Emerald Ash Borer Won’t Win Tree Hugger Insect of the Year

Reminding of a termite, the emerald ash borer (or EABf or short) is a pretty, little metallic-green beetle. Pretty as they are, the effect they have on ash trees aren’t quite as pretty.

First Appearance in New Jersey

Reports show that these tree toxins of insects have been found in Westhampton, New Jersey. First discovered in New Jersey in May of 2014, emerald ash borer infestations have been spreading like wildfire all about the U.S., reaching north into Canada. The aftermath includes the death of tens of millions of ash trees since the beginning of their spread, originating in Michigan in 2002. With all that tree disposal, U.S. and Canadian tree disposal professionals probably have their work cut out for them.

Burlington county’s governing officials have advised their official website provides useful information on recognizing emerald tree borers, reporting them and other helpful information.

What does a Emerald Tree Borer look like?

“Emerald ash borer is a fast-moving, highly destructive, invasive pest, which could lead to the death of ash trees,” New Jersey Secretary of Agriculture Douglas H. Fisher describes. The emerald ash borer may be just half an inch long, but it’s no joke. Officials are responding in any way they can to protect their backyards and trees.

Is any tree safe of these bores?

Emerald tree borers have by now, reached 25 states and two Canadian provinces — all regions with ash trees for these insects to lay their eggs. From the beginning of their young lives–as lavae–emerald treer borers start boring into the bark of the trees in which they hatch. They feed on the tree’s nutrients and depletes the tree of this. This is how ash trees are killed by these parasitic insects. The whole process takes about three to five years.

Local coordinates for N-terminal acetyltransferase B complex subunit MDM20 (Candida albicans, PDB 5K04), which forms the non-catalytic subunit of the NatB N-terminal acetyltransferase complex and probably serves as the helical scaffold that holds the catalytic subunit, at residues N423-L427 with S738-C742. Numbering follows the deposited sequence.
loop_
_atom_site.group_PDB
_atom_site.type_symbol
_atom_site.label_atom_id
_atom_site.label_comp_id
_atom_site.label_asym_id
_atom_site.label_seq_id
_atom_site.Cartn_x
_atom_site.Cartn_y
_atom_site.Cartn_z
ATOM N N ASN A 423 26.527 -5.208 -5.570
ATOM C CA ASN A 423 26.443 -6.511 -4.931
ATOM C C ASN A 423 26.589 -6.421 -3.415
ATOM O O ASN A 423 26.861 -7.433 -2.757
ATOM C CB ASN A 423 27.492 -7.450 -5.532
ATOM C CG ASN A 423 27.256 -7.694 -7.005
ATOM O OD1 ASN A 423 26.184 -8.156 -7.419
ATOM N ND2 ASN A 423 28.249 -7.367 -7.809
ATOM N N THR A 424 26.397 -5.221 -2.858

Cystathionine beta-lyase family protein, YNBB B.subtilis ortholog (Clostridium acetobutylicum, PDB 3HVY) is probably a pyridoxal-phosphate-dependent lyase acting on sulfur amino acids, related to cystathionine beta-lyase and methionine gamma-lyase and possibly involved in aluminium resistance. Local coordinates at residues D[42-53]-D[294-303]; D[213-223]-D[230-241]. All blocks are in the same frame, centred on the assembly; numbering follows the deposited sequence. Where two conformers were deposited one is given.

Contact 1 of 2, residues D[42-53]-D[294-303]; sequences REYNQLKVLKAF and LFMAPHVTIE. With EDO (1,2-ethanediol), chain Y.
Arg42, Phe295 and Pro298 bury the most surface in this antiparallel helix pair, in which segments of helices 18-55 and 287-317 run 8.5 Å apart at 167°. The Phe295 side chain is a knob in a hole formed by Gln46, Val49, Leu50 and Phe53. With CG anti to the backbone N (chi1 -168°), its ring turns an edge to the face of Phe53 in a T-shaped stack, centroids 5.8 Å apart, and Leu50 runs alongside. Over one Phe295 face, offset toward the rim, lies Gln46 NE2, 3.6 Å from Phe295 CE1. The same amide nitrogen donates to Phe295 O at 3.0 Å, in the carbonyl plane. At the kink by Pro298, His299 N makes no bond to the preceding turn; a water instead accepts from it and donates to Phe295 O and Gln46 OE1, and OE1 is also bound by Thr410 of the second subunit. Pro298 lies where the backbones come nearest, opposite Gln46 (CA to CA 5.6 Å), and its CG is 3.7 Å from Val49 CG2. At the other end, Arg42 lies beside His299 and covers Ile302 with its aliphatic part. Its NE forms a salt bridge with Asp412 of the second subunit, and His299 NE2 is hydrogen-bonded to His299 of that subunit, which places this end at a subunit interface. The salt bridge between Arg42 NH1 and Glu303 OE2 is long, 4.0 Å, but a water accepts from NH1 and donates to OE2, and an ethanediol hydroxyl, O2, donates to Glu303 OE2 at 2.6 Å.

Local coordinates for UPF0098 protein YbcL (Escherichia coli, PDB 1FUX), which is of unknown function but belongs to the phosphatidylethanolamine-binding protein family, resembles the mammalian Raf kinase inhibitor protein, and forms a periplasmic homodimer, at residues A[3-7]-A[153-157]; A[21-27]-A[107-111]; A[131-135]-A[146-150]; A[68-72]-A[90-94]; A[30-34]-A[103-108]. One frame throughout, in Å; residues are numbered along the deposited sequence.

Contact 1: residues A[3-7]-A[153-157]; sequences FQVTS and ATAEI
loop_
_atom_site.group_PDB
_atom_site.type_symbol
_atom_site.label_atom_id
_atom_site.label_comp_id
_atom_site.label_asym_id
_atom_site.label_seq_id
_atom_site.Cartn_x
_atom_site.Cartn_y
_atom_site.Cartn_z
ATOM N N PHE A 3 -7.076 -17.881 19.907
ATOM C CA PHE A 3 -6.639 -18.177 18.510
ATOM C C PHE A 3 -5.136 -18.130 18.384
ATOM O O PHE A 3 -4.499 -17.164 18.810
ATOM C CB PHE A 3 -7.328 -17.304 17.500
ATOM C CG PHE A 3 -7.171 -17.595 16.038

Protecting Trees from Emerald Ash Borers

Emerald Ash Borer Won't Win Tree Hugger's Insect of the Year - Clapway

In protecting local ash trees from destruction, it would really help if to note the signs of ash borer activity. Gary Johnson, an associate professor of Urban and Community Forestry at the University of Minnesota shared the following tips:

  • If you notice increased woodpecker activity. They might be eating them, but it could also be the larvae of other tree-hatching insects.
  • Thinning of the top of the tree that continues to the point of barrenness.
  • D-shaped holes in the ash tree’s bark about 1/8 of an inch in size.

If you see one or signs of an emerald ash borer’s presence, help save your locales’ trees by contacting the Department of Agriculture at 609-406-6939.

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